The sherbrooke bride, p.1
Larger Font   Reset Font Size   Smaller Font       Night Mode Off   Night Mode

       The Sherbrooke Bride, p.1

         Part #1 of Sherbrooke Brides series by Catherine Coulter
slower 1  faster
The Sherbrooke Bride


























  This is a work of fiction. Names, characters, places, and incidents are either the product of the author’s imagination or are used fictitiously, and any resemblance to actual persons, living or dead, business establishments, events or locales is entirely coincidental.


  A Jove Book / published by arrangement with the author

  All rights reserved.

  Copyright © 1992 by Catherine Coulter

  This book may not be reproduced in whole or part, by mimeograph or any other means, without permission. Making or distributing electronic copies of this book constitutes copyright infringement and could subject the infringer to criminal and civil liability.

  For information address:

  The Berkley Publishing Group, a division of Penguin Putnam Inc.,

  375 Hudson Street, New York, New York 10014.

  The Penguin Putnam Inc. World Wide Web site address is

  ISBN: 978-1-1012-1408-4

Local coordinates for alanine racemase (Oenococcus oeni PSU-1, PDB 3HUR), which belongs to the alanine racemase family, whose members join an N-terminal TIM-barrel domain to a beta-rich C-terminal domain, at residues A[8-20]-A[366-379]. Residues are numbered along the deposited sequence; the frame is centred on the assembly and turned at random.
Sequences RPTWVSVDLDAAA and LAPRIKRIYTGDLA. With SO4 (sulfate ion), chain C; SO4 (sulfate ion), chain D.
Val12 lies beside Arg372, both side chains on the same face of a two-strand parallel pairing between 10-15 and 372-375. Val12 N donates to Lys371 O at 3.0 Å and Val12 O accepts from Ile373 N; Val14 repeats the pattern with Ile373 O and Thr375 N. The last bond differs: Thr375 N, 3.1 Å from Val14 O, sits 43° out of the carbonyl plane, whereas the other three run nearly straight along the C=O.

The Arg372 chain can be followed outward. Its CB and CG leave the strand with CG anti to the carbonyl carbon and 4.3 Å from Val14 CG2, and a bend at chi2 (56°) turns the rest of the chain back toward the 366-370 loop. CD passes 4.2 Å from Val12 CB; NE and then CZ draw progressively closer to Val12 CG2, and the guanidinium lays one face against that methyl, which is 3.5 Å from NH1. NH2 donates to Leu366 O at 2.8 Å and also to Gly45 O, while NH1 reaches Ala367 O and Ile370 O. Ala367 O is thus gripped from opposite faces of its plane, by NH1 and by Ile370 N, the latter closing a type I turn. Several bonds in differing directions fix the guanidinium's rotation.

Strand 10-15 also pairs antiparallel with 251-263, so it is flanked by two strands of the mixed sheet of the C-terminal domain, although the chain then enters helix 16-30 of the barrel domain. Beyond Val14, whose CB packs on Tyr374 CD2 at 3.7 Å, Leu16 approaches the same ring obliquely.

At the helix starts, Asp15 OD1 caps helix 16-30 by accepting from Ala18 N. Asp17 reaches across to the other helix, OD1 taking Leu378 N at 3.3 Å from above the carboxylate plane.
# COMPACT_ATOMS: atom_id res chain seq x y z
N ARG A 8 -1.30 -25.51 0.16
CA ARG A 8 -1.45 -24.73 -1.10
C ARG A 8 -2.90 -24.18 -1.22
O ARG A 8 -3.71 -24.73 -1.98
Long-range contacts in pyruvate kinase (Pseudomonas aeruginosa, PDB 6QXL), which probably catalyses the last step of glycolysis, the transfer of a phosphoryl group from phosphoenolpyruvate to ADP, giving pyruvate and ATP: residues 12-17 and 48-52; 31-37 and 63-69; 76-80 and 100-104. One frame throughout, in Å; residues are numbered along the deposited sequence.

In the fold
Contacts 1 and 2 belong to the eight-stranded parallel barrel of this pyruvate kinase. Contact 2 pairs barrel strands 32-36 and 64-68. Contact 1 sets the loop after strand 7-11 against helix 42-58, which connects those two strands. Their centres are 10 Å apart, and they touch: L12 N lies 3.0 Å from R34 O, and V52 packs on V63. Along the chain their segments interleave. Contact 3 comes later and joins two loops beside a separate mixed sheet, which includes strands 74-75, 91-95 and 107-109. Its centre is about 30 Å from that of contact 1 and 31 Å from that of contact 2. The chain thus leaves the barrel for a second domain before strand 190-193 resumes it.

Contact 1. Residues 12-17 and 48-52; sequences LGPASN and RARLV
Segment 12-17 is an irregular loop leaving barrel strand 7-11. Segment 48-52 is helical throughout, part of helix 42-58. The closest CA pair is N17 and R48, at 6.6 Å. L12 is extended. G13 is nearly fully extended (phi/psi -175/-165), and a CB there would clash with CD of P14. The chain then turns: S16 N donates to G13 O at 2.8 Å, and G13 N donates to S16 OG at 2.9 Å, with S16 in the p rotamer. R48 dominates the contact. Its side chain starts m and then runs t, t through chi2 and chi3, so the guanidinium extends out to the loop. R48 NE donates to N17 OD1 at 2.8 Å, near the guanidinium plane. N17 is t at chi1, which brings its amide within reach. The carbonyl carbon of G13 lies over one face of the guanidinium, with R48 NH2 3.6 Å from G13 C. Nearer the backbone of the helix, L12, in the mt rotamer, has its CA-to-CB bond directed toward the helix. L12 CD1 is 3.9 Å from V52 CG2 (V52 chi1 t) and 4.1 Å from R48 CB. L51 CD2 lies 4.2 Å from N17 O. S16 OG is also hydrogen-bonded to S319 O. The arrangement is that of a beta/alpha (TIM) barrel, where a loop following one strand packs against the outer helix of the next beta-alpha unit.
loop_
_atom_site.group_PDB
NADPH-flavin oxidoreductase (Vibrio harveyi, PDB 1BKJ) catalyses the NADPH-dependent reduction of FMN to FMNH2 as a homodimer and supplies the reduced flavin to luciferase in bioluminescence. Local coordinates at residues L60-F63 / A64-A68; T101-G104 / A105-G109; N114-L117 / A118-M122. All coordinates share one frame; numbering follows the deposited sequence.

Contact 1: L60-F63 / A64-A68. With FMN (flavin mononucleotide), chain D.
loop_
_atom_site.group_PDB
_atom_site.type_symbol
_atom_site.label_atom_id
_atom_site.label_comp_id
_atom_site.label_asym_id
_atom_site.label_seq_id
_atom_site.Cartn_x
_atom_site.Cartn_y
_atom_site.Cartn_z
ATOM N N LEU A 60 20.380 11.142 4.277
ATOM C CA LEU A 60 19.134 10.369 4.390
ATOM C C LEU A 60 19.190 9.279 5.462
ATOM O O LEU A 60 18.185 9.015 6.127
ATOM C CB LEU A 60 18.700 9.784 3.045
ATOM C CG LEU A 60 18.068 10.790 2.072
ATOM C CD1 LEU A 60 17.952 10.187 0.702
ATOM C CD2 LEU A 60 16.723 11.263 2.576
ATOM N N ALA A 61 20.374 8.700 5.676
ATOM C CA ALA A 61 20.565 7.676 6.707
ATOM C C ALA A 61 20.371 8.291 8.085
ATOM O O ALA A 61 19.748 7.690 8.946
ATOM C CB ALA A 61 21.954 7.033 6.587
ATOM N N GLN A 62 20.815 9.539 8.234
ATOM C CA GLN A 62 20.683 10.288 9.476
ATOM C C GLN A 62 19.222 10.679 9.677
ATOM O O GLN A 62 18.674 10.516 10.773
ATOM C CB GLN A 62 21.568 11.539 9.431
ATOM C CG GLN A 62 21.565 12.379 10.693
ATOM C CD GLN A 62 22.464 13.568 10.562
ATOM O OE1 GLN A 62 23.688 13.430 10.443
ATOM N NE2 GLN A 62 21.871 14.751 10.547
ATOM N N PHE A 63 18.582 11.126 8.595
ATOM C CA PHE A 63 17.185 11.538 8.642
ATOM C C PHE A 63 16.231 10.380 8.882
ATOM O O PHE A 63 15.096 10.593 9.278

Jove Books first published by The Jove Publishing Group, a member of Penguin Putnam Inc.,

  375 Hudson Street, New York, New York 10014.

  Jove and the “J” design are trademarks belonging to Penguin Putnam Inc.

  Electronic edition: May, 2002

  Titles by Catherine Coulter






















  To David,

  The Good, the Sexy, the Humorist, the Competent.

  I hope you laugh as much reading this novel as I did writing it. Do try it out on beautiful Lori.



  Northcliffe Hall

  Near New Romney, England

  May 1803

  “I SAW HER last night—the Virgin Bride!”

  “Oh no, not really? Truly, Sinjun? You swear you saw the ghost?”

  There were two shuddering gasps and fluttery cries of mingled fear and excitement.

  “Yes, it had to be the Virgin Bride.”

  “Did she tell you she was a virgin? Did she tell you anything? Weren’t you terrified? Was she all white? Did she moan? Did she look more dead than alive?”

  Their voices grew fainter, but he still heard the gasps and giggles as they moved away from the estate room door.

  Douglas Sherbrooke, Earl of Northcliffe, closed the door firmly and walked to his desk. That damned ghost! He wondered if the Sherbrookes were fated to endure unlikely tales of this miserable young lady throughout eternity. He glanced down at the neat piles of papers, sighed, then sat himself down and looked ahead at nothing at all.

  The earl frowned. He was frowning a lot these days for they were keeping after him, not letting up for a day, not for a single hour. He was bombarded by gentle yet insistent reminders day in and day out with only slight variations on the same dull theme. He must needs marry and provide an heir for the earldom. He was getting older, every minute another minute ticked away his virility, and that virility was being squandered, according to them, for from his seed sprang future Sherbrookes, and this wondrous seed of his must be used legitimately and not spread haphazardly about, as warned of in the Bible.